Monday, 19 May 2014
Nur the Fire-Maker & the Five Tribes
بِسۡمِ ٱللهِ ٱلرَّحۡمَـٰنِ ٱلرَّحِيمِ
The following story is told by the Sufis to illustrate a point. In ancient times, a man named Nur discovered how to make fire. He traveled to various places and shared his discovery to five tribes of people. They all had different reactions to him: some embraced his discovery, and others regarded him with aversion and fear. Eventually, Nur was killed by a group of people that were terrified of him and his fire.
A few centuries later, each of the five tribes had a unique viewpoint towards Nur and fire making, and these subjects accounted for a major part of each tribe’s cultural and religious practices. The first tribe had a priest class that kept fire-making a closely guarded secret that gave them leverage over the other citizens. The second tribe did not care about fire making, but they worshipped the tools used to make fire. The third tribe was entirely unconcerned about fire making, and instead worshipped Nur. The fourth tribe had legendary tales about Nur and fire making ingrained in their cultural folklore — and some people believed the legends, while other rejected them. The fifth tribe used fire throughout their community for various useful purposes.
One day, a master and his disciples were traveling in the lands where these tribes lived. After observing the tribes, the disciples said to each other, “It is very surprising to see how all these tribes differ so greatly in the way they regard fire making and Nur. Let us visit the tribes, and tell them the truth about fire making. After when we tell them, their lifestyles will surely change dramatically.”
So the traveling master and disciples went to the first tribe, the one where fire was a closely guarded secret used among the priest class. After receiving a warm welcome by the tribe, they attended one of their fire making religious ceremonies headed by the priests. When the ceremony finished, one of the traveling disciples said, “I can duplicate the fire making that you people regard as Divine and restricted only to the priests. If I do this, will you admit that you have been wrong for all these years?”
When the priests heard this, they immediately shouted out, “These travelers are heretics — seize them and take them away at once.”
The people immediately did as they said, and the travelers ran away. They moved on to the second tribe, the one that worshipped fire-making tools. One of the traveling disciples announced to the tribe, “I come here to inform you that you are worshipping these tools, yet you are unaware that their use is simply to make fire.”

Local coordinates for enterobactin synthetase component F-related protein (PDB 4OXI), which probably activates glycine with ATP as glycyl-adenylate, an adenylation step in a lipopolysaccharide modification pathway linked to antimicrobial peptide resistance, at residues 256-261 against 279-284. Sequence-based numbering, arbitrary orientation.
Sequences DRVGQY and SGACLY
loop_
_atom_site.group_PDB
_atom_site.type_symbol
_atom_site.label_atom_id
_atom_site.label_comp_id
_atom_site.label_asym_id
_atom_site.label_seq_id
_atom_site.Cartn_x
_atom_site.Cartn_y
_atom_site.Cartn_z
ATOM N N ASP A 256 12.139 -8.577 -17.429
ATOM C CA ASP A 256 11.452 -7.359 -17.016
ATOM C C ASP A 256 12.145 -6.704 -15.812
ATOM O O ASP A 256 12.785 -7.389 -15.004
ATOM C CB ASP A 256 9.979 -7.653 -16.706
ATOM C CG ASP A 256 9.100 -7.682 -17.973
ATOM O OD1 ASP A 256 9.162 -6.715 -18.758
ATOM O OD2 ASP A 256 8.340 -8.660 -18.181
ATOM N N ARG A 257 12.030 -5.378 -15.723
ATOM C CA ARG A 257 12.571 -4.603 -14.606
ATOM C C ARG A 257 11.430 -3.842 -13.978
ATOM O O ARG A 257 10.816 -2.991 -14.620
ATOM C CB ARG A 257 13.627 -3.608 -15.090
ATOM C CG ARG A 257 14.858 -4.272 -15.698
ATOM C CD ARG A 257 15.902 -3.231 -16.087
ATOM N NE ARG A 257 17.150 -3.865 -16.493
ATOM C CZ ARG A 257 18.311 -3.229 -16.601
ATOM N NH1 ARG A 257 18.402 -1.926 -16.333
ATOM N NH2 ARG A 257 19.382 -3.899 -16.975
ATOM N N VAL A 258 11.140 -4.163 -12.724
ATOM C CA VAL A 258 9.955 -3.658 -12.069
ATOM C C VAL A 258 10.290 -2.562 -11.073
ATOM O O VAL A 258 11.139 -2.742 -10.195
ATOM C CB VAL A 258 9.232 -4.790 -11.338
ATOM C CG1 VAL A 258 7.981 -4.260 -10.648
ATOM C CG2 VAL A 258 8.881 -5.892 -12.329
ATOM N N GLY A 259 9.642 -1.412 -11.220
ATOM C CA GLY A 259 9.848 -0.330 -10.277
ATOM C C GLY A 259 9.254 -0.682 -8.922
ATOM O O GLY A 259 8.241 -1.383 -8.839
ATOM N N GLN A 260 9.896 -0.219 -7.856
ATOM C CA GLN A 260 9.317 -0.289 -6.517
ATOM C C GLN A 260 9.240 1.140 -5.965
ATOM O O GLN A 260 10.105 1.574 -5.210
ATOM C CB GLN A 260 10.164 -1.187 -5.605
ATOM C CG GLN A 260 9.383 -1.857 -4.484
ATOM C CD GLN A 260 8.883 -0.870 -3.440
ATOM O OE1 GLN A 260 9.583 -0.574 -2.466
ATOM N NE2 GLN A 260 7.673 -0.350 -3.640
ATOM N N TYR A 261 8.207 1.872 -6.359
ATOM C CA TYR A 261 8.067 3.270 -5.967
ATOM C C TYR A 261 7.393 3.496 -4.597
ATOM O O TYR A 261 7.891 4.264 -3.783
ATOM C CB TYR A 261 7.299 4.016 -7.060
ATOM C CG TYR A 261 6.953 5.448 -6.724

The people heard this and responded, “We are hospitable people and welcome you to our land, but we must inform you that you are a stranger to our customs, and you do not understand what we are doing. Your statements are mistaken, and you are not acting in accordance with our religion. Hence, we will not listen to you.”
So the travelers went to the third tribe, the one that worshipped Nur. They observed the tribe’s various Nur statues and ceremonies. Later, they approached the tribe’s leaders and said, “The Nur that you worship is actually just a person like the rest of you. He discovered a fire making skill that you can learn and use.”
The tribe leaders replied, “Even if that is true, such knowledge is reserved only for a select few like us, not for the entire community to know.”
“But why not spread this knowledge to all?” the traveler replied.
Upon hearing this, the tribe leaders replied, “We have had enough from you! You are sacrilegious and unfamiliar with our culture!”
So the travelers left, and went to the fourth tribe, the one where fire making and Nur were legendary folklore that some people believed and others did not.
One of the travelers announced to the tribe, “The fire making stories and legends you speak of are indeed true, and I can show you how to make fire.”
This announcement caused much division among the tribe. Among them, some people desired to learn how to make fire from the travellers, but were only concerned with using it to take advantage of others. They also did not learn to make fire properly because they were still fixated on their inaccurate legends about fire making.
Another group of people said, “These travelers are duping us and trying to take advantage of us; and we will have nothing to do with them.”
And another group of people said, “Whether these travelers speak the truth or not, we do not want to hear from them. We prefer to retain our current legends as they are, which forms the foundation of our culture and community.”
So the travelers left and went to the fifth tribe, where they used fire, and observed the people’s ways.
The travelers then said to their master, “What are we to make of all of this? We tried to teach the four other tribes to make fire the way this tribe does, but our efforts have gone in vain.”
The master replied, “Most people don’t really want to be taught. So you have to know the proper way to teach them. Although they have the capacity for learning, this is not enough. You have to teach them that there is something to learn. They imagine they are ready to learn, but they are really concerned with learning what they imagine is to be learned, and not what they first need to learn. Understand this, and then you will find the proper way to teach.”
This ‘Nur’ is a prophet. That ‘fire’ is Revelation. And the five tribes are the five kinds of people we encounter when we engage in da’wah.